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    How do you view food alternatives? Kate Pilkington shares her HRP

    15 May 2020

    Developing innovative and healthy foods is one of the biggest challenges of the industry. As consumer demands for certain types of food rise, the industry must find new ways to provide them while also maintaining food security and sustainability. Kate Pilkington, a final year BSc Food Technology and Product Development student, has been engaging with part of the innovative food sector, asking questions around the appearance and labelling of vegetarian and vegan products.

    Kate gave an overview of her dissertation study. She explained: “I am working to find out about consumers' opinions on whether meat alternatives should look and be called meat.

    “Having worked on a beef and sheep farm for many years, I was inspired to do this because I have never understood why people that do not want to consume meat would want their food to look like meat and be labelled with meat names.”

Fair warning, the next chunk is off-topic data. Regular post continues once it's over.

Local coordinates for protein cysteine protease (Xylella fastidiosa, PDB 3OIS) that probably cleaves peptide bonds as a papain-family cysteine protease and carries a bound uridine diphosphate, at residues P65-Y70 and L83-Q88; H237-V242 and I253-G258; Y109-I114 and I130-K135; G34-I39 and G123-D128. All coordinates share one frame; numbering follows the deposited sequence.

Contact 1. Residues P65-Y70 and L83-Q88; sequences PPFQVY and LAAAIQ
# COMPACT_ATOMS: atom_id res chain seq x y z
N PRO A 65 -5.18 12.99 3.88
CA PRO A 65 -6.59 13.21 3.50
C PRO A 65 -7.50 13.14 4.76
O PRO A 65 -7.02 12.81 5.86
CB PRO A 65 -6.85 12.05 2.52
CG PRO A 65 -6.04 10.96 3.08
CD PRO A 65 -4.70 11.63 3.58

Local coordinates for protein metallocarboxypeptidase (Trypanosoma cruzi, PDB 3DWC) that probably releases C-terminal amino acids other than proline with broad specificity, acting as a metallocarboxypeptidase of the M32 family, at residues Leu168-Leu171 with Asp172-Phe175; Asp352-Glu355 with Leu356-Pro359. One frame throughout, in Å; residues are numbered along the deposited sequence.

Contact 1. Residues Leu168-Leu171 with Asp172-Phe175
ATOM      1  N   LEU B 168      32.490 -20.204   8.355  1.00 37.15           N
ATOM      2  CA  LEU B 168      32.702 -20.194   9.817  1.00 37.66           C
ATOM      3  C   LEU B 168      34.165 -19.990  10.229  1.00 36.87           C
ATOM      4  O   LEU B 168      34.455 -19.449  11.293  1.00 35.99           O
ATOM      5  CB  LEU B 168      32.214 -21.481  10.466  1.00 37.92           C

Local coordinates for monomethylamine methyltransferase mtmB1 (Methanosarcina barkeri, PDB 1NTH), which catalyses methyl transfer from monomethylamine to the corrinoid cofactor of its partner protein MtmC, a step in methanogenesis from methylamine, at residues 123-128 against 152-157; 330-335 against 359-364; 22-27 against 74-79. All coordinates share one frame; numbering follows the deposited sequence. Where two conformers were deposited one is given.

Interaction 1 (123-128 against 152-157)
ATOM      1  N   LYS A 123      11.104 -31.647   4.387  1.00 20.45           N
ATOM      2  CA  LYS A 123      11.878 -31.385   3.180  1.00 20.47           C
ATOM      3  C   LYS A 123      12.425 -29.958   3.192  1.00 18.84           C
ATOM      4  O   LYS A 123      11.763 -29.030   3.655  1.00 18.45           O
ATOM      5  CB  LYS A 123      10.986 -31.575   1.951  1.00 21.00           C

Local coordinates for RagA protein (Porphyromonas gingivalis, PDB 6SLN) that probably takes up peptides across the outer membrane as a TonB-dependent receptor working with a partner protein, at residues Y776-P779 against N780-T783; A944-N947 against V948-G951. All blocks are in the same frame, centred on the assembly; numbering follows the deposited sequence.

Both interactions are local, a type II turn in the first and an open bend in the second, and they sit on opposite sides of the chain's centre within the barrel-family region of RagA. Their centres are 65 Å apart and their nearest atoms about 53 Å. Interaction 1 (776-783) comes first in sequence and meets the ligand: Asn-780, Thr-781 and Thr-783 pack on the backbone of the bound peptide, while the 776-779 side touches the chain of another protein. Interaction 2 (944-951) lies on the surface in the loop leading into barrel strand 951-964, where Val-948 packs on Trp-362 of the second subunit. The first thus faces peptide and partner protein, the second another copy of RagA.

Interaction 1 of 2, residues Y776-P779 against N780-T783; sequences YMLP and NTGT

Kate’s study is taking a balanced approach, asking a variety of different groups for their opinions. She said: “I will be looking at both sides of the arguments from carnivores to reduced meat eaters like flexitarians to non-meat eaters like vegan and vegetarians. Doing so will help me gain a large understanding of what different diets might think about the idea.

    “When I decided on my topic, I didn’t really know what to expect with the data. I thought that carnivores would be very against the idea about making meat alternatives look like meat. From the results gathered it has shown they are.

    However, I thought that the vegan and vegetarians would be for having them look like meat, whereas the results have found they are not. Overall, the results have been very interesting with both carnivores and vegans agreeing that meat alternatives should not look and be labelling after animal meat products.”

    Undertaking this work from home has been a breeze for Kate. She shared: “It has been fairly easy to adapt to working from home because I have been able to contact all my lecturers when I needed to. Where possible, I have had a number of phone calls with them to go over information that was not easy to explain over email. The lecturers have been very open with the fact that if we had any problems, we could contact them at any time via email or through Microsoft Teams.“

    Kate’s opinion based research is closely linked to her studies during her time at Harper. She commented: “The research links into product development processes because customers demand certain products and the manufactures follow what the customer wants. Therefore, even though the results have found that people do not want meat alternatives to look and be called meat there must have been research by manufactures that agree it should be.